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Alcohol Advertising and Advertising Bans: A Survey of Research Methods, Results, and Policy Implications

  • Nelson, Jon P.

    (Pennsylvania State U)

This chapter surveys the literatures on advertising bans and alcohol consumption or abuse, and advertising expenditures and alcohol consumption. Studies of state-level bans of billboards are examined as well as studies of international bans that cover broadcasting media. For expenditures, the survey concentrates on econometric methods and the existence of an industry advertising-sales response function. Selected results from survey-research studies of advertising and youth alcohol behaviors also are discussed. The chapter concludes that advertising bans do not reduce alcohol consumption or abuse; advertising expenditures do not have a market-wide expansion effect; and survey-research studies of youth behaviors are seriously incomplete as a basis for public policy. Results of the survey are applied to the Supreme Court's Central Hudson test for constitutionality of restrictions on commercial speech.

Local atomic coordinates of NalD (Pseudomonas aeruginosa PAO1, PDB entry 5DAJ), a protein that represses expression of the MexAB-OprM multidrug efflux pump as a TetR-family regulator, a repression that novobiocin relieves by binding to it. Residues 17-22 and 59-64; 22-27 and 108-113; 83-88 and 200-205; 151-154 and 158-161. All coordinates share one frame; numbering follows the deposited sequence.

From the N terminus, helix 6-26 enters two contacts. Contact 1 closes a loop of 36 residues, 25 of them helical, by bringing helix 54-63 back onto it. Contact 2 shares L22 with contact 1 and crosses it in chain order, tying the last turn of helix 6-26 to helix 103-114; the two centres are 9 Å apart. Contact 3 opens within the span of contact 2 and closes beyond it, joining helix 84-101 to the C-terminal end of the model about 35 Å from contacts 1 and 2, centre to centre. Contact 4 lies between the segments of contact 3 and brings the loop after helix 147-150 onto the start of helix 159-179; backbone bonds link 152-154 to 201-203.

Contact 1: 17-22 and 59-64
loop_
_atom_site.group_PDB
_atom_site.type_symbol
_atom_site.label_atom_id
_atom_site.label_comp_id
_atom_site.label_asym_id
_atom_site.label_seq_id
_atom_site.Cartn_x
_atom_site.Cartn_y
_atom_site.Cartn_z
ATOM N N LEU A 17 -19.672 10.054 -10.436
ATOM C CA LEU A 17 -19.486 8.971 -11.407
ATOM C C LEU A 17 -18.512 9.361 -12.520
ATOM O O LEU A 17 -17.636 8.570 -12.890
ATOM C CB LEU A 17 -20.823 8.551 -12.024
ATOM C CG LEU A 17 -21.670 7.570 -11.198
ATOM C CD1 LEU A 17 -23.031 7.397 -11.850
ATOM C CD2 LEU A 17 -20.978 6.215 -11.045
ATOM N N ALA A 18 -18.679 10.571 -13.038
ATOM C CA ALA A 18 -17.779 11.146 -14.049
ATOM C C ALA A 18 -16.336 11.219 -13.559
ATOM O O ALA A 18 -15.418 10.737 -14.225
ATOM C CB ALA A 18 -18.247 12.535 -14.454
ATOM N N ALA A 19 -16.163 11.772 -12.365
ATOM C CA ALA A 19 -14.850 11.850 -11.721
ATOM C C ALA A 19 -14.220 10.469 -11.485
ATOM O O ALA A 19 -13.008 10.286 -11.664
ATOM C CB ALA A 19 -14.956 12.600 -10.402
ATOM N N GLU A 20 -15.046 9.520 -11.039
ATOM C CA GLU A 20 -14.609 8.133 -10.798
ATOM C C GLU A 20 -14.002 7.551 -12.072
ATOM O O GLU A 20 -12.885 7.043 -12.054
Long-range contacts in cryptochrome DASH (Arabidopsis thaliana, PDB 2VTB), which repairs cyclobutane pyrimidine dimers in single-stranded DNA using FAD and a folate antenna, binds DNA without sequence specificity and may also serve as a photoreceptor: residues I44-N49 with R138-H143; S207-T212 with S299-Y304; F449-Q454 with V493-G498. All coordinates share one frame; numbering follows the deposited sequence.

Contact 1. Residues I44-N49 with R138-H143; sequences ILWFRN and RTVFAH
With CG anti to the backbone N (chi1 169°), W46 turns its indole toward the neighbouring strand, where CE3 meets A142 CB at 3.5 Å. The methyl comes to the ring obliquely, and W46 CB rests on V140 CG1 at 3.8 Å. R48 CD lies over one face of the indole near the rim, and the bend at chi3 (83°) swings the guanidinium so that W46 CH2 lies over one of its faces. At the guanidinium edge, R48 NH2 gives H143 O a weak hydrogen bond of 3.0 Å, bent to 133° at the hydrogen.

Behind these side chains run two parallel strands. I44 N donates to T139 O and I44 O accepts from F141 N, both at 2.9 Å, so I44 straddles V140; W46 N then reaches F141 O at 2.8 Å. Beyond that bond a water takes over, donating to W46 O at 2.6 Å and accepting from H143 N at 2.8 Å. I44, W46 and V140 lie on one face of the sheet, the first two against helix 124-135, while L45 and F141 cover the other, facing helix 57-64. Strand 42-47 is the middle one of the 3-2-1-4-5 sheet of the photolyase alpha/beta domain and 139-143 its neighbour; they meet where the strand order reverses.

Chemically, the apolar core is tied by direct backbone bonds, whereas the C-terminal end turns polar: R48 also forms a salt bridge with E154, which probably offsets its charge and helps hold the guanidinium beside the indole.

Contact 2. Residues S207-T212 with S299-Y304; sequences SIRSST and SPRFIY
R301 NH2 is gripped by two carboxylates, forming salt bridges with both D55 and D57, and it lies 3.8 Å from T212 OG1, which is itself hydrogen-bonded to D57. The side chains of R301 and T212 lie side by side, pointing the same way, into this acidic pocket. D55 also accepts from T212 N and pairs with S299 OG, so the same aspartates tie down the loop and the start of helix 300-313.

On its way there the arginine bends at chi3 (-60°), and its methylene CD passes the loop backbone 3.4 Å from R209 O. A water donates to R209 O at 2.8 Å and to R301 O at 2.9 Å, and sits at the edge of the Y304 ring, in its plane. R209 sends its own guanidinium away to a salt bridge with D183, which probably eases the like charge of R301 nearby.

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Paper provided by Pennsylvania State University, Department of Economics in its series Working Papers with number 7-01-2.

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Date of creation: Jul 2001
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Handle: RePEc:ecl:peneco:7-01-2
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